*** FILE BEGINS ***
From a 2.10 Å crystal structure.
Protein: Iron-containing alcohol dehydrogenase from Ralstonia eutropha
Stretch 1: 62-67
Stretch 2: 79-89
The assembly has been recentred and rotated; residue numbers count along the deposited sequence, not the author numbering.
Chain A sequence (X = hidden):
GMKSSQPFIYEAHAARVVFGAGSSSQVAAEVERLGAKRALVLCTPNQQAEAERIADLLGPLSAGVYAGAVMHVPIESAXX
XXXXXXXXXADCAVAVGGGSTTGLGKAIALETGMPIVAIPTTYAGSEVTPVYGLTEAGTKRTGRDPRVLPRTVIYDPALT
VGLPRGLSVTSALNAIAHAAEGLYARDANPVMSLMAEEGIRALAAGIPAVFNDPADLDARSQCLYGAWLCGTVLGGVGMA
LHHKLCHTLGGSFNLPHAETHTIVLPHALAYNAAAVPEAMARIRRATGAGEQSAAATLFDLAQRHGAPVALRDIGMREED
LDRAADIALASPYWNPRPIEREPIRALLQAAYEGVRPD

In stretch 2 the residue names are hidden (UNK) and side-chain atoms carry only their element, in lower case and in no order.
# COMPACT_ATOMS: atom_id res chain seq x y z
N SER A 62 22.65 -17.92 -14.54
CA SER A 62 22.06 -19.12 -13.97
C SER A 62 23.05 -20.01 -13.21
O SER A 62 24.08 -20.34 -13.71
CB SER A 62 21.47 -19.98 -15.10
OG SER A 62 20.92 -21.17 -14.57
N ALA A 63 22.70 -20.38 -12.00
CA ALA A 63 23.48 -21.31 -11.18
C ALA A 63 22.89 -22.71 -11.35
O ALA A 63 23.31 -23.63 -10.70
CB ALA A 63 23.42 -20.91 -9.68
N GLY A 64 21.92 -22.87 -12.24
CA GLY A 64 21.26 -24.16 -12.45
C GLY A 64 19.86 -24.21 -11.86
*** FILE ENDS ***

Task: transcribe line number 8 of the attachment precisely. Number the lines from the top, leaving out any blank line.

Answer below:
XXXXXXXXXADCAVAVGGGSTTGLGKAIALETGMPIVAIPTTYAGSEVTPVYGLTEAGTKRTGRDPRVLPRTVIYDPALT